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Friday, December 19, 2014

'Kraken' siRaksasa Laut

Colossal squid could reveal the truth about legendary 'kraken' sea monster
By Kara O'Neill

Experts will examine the specimen in the hope of revealing clues that will explain the fishermen's stories of the dreaded 'kraken'

A colossal squid discovered in Antarctica could hold vital clues about the legend of the 'kraken' sea monster.
Found frozen a mile below the surface of the Ross Sea, the giant creature weighed in at 350kg and had to be lifted using a forklift truck.
It is now being defrosted so that scientists can conduct research, which could confirm or dispel the myth of the terrifying creature from fishermen's tales.

Measuring the length of a minibus, the squid has eight tentacles which are each over a metre in length, and would have been double that if they had not been damaged.

The female squid, which had been beneath the sea's surface for eight months, was captured by Captain John Bennett - who caught another colossal squid seven years ago, which is now on display in New Zealand's national museum.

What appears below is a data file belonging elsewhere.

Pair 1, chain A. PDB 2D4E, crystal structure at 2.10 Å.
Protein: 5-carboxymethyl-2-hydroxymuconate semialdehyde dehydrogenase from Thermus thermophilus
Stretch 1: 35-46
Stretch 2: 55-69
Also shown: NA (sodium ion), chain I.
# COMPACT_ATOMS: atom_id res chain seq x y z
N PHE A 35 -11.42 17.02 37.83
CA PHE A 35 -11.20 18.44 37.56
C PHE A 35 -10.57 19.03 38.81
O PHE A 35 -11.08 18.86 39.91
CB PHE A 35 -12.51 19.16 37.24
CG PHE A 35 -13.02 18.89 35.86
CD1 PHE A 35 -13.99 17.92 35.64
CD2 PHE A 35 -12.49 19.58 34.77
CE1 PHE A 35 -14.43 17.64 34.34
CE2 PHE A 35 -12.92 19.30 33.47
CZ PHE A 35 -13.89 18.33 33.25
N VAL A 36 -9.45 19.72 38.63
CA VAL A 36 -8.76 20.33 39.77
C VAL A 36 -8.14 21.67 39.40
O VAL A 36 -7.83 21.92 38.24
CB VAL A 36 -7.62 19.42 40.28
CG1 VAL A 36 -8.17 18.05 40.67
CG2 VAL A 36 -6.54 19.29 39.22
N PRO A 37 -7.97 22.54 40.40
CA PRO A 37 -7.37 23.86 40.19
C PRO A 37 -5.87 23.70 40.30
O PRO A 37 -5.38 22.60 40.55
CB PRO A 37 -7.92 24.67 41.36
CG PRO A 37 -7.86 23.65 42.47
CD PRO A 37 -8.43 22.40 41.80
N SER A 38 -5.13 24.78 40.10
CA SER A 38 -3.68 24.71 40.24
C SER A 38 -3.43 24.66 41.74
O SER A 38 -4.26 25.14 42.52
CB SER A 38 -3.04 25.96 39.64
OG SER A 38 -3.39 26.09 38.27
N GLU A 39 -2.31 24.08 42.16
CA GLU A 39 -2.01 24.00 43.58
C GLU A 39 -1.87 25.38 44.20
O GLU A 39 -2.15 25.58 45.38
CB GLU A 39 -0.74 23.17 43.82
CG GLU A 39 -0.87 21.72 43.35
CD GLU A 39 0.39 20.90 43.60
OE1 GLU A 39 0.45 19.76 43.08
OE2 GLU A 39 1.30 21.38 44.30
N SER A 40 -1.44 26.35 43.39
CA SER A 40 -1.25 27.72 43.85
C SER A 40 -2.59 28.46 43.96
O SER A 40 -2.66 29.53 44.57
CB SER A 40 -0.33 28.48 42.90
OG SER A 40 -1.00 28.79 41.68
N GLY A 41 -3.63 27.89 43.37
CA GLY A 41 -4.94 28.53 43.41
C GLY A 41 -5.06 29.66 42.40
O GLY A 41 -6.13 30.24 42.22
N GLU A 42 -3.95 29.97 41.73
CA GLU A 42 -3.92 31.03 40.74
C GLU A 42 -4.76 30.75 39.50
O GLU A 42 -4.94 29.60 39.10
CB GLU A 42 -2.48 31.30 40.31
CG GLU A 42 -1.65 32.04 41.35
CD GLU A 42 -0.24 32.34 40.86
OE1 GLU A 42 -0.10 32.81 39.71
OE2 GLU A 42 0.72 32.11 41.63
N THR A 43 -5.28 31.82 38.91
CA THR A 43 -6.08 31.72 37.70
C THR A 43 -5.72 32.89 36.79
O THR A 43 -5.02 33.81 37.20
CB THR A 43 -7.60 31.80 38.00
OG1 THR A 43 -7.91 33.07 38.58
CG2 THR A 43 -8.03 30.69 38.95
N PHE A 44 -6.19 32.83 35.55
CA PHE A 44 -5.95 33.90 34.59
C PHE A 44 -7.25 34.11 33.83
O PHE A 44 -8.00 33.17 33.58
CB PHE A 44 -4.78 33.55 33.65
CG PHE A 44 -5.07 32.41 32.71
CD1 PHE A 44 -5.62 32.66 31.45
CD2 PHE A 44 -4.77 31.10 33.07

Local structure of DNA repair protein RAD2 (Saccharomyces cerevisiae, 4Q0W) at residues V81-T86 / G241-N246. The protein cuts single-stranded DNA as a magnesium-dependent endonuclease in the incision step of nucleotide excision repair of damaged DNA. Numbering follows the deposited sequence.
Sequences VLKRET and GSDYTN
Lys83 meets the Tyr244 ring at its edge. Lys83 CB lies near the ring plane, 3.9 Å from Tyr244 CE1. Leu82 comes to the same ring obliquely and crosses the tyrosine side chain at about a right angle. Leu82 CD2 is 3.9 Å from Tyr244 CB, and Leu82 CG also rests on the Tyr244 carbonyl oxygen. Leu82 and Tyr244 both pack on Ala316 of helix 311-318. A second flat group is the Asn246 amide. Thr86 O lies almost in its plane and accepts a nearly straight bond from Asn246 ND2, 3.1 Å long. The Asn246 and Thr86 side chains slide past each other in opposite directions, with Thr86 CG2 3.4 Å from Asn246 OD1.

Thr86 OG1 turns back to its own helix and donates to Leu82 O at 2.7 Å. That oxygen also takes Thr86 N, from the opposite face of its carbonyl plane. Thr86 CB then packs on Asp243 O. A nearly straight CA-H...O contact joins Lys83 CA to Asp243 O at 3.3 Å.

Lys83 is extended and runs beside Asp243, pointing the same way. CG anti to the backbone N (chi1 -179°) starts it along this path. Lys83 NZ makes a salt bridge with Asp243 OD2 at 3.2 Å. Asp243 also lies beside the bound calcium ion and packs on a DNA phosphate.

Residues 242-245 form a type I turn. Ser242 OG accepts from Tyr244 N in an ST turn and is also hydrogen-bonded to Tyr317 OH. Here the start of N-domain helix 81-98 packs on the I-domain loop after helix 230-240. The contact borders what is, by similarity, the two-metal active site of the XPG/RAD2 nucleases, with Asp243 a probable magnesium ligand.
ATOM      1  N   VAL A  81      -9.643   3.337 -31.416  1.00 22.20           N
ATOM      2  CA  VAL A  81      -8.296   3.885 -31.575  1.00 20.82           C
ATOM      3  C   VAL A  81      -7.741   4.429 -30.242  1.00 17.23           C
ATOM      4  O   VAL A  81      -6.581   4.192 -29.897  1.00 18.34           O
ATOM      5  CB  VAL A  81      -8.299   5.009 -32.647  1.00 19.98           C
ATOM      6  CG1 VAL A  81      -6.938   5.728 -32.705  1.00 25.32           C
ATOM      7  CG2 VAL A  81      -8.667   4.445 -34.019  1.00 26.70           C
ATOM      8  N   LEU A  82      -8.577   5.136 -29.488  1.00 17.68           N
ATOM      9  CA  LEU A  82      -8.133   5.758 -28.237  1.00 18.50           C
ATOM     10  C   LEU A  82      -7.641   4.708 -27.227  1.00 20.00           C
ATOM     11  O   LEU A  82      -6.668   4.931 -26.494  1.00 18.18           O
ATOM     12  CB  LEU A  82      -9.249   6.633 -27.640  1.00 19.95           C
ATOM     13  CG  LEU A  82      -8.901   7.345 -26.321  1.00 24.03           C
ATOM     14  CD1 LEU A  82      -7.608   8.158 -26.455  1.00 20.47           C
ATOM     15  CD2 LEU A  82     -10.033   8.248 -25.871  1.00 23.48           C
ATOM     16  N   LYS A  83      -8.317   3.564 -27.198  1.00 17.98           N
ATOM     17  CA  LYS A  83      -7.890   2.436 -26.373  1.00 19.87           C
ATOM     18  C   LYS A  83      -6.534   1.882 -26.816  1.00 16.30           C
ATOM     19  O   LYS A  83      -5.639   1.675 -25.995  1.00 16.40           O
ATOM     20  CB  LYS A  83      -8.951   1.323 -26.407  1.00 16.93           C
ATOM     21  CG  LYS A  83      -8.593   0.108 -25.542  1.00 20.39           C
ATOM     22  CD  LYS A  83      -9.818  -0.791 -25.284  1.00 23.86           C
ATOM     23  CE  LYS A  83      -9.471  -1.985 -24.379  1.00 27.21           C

Giant: The squid measured the length of a minibus and weighed in at 350kg

Captain and crew agreed the squid should be given to scientists for them to defrost it and conduct further research into the elusive specimen.

"It was partly alive, it was still hanging onto the fish," said Mr Bennett.

"Just a big bulk in the water. They're huge and the mantles all filled with water. It's quite an awesome sight."
Rarely seen in the flesh, the huge creatures are usually stuff of legend, or old stories told by fisherman.
Quite a reach: The squid's tentacles were over a metre in length

But now scientists can get up close to the rare animal they hope to find out much more about the the species, including where it fits into the food chain and basic facts about how it lives and dies.
Kat Bolstad, a squid scientist from the Auckland University of Technology who is leading the creature's examination, said: "This is essentially an intact specimen, which is almost an unparallelled opportunity for us to examine."
"This is a spectacular opportunity," she added.
Scientists are to fully assess the condition of the creature before deciding whether it should be preserved for public display.
Aye aye Captain: John Bennett and his crew caught the squid out at sea

Dr Bolstad thinks the colossal animal could have given rise to the seafaring tales of the legendary kraken monster.
Sightings of the squid wrestling with its predators, including sperm whales which are known to eat the species, could have been mistaken for the epic battles depicted in the old sailors' tales.
"On the other hand, we don't really know what the grog rations were like at that time at sea, either," she joked.
"So it may be that we've got a bit of a fisherman's story going on there, too."

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